Back in a Few Days

Enjoy the springtime weekend.
Your correspondent, on the road in southern Georgia. Explanation to come. (Deborah Fallows)

For day-job reasons, I don't expect to have anything in this space for the next few days. 

In the meantime, I offer two resources on the MH370 front. One is an extremely detailed "Markov Chain Monte Carlo"-style analysis, by Conor Myhrvold at Fast Company. Its upshot is a contention that the plane must have made several "intentional" turns after it dropped out of normal contact. Under what circumstances, and why, and at whose intention is unknown. But worth considering.

The other is the Twilight Zone episode below, from back in 1961. It's "The Arrival," about an airline flight whose fate was a profound puzzlement. Has topical resonance.

As I post this, the full episode is available via YouTube. I don't know how long that will remain true, but it's there for now. Thanks to reader PG for the tip.

On return in a few days, we're back to our American Futures travels, with more about upstate South Carolina, site of the business news indicated below; southern Georgia around St. Marys; and the Central Valley of California from Fresno to Winters. Plus more on "career technical" education and electronic medical records. Stay tuned.

And an explanation of the photo at the top.

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James Fallows is a national correspondent for The Atlantic and has written for the magazine since the late 1970s. He has reported extensively from outside the United States and once worked as President Carter's chief speechwriter. His latest book is China Airborne. More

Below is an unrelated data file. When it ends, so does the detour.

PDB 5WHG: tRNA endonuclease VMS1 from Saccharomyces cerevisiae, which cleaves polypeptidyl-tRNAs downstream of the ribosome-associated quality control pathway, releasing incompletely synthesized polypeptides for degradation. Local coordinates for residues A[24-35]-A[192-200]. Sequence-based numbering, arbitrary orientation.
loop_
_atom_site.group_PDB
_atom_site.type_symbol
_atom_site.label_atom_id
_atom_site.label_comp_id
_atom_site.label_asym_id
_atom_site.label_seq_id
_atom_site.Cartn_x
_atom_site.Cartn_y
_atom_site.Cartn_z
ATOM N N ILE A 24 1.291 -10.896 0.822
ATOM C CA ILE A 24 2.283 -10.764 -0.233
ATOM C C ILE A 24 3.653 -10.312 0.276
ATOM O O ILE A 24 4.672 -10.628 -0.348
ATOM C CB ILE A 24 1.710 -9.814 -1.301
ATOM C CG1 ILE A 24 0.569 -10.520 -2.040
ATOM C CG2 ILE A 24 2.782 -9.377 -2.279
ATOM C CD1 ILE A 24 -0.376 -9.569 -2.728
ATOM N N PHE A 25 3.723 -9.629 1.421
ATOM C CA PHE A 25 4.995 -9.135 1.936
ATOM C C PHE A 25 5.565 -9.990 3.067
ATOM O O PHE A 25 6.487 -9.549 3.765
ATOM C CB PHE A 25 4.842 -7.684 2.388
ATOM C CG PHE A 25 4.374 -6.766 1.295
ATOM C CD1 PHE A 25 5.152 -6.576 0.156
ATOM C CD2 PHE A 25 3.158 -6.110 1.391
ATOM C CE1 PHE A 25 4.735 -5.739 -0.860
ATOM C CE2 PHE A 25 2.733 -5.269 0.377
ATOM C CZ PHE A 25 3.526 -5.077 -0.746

James Fallows is based in Washington as a national correspondent for The Atlantic. He has worked for the magazine for nearly 30 years and in that time has also lived in Seattle, Berkeley, Austin, Tokyo, Kuala Lumpur, Shanghai, and Beijing. He was raised in Redlands, California, received his undergraduate degree in American history and literature from Harvard, and received a graduate degree in economics from Oxford as a Rhodes scholar. In addition to working for The Atlantic, he has spent two years as chief White House speechwriter for Jimmy Carter, two years as the editor of US News & World Report, and six months as a program designer at Microsoft. He is an instrument-rated private pilot. He is also now the chair in U.S. media at the U.S. Studies Centre at the University of Sydney, in Australia.

Fallows has been a finalist for the National Magazine Award five times and has won once; he has also won the American Book Award for nonfiction and a N.Y. Emmy award for the documentary series Doing Business in China. He was the founding chairman of the New America Foundation. His recent books Blind Into Baghdad (2006) and Postcards From Tomorrow Square (2009) are based on his writings for The Atlantic. His latest book is China Airborne. He is married to Deborah Fallows, author of the recent book Dreaming in Chinese. They have two married sons.

Fallows welcomes and frequently quotes from reader mail sent via the "Email" button below. Unless you specify otherwise, we consider any incoming mail available for possible quotation -- but not with the sender's real name unless you explicitly state that it may be used. If you are wondering why Fallows does not use a "Comments" field below his posts, please see previous explanations here and here.


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